a natural boost

The "Did You Know": You Can Actually Eat Your Way Past Those Winter Blues

Red wine (and other alcohol) isn't, actually, your answer on a cold, dark night, but dark chocolate is.

I lived in Boston for college, and, having been raised in the South, I had no idea what to expect weather-wise. I didn’t have a proper jacket, and I had no idea what long underwear was. Needless to say, when that first real winter rolled around, I was ill-prepared. I soon found myself with a low-grade depression, one that buzzed under my skin for nearly the entirety of my experience, and one that I treated with hot yoga and antidepressants. Mind you, this “treatment” was accompanied by meals of Hot Pockets and Ramen noodles; had I the nutritional knowledge then that I do now nearly a decade later, I wonder if I would have been able to boost my mood more naturally.

Today, as a health coach living in Austin, Texas, I am (luckily) not faced with the same degree of winter weather as I was when living in the Northeast. I still find, however, that my body and mind just do not belong in winter weather of any sort; I thrive in the sunshine. As such, I became curious about the potential to cure winter blues though nutrition, and my findings gave me hope that I (and all of you!) can, in fact, impact our mood by monitoring what we put into our bodies. Here’s what I found.

Most comfort food provides only that: Comfort. It makes sense that when sadness creeps in, so does the tendency to reach toward comforting foods, most of which are chockfull of refined sugar and carbohydrates. And while there is nothing inherently wrong with cookies and pies and the such, these sweet treats create a sugar high that is then followed with a crash. The better move is to eat foods with natural fruit sugars and carbohydrates, like, say, sweet potatoes, that help maintain steady blood sugar.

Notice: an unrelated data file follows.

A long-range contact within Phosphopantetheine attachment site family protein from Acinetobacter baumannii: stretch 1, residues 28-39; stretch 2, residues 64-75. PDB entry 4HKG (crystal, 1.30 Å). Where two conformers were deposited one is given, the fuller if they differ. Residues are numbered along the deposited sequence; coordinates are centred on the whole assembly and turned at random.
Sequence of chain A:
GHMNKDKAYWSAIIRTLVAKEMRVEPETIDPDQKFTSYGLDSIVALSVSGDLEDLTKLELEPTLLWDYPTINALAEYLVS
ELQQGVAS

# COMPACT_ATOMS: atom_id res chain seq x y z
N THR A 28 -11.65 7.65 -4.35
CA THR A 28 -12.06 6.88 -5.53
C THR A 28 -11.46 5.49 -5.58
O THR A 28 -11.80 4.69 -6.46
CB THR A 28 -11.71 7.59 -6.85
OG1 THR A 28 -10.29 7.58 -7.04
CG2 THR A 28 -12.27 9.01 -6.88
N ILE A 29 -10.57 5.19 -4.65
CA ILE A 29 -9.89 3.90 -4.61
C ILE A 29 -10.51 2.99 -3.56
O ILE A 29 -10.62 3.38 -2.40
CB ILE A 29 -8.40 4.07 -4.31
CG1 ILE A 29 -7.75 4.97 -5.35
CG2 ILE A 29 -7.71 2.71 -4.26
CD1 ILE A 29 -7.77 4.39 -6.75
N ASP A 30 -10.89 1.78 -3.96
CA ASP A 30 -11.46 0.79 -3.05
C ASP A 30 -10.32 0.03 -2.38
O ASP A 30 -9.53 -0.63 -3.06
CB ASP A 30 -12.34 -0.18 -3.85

Our daily crutches aren’t so great, either. It’s best to avoid both caffeine and alcohol during low mood periods of time, as they can be the cause of many anxiety and/or depression symptoms, while also mimicking the same peaks and valleys that those aforementioned high-caloric, refined sugar-laden foods produce.

Foods rich in the mineral selenium are helpful in stabilizing—and even boosting—depressed moods. Think walnuts, Brazil nuts, cod and poultry.

As are foods rich in omega-3 fatty acids. Salmon, halibut, algae.

And dark chocolate, too! This (semi) sweet stuff increases endorphins in the brain, which make you feel good.

It might help to go even bigger, and change your whole diet. The Mediterranean diet is one such diet that decreases depression nutritionally. A study published by the Cambridge University Press (and others like it) demonstrate that a diet high in B-12 vitamins help fight depression. The Mediterranean diet is abundant in fruits, vegetables, whole grains, legumes, and olive oil, as well as lean, unprocessed meats and fish high in omega-3s; all foods that serve to keep blood sugar at a steady level.

All in all, while diet alone has not proven to prevent depression symptoms, it can certainly make us feel better and lighter and proactive.

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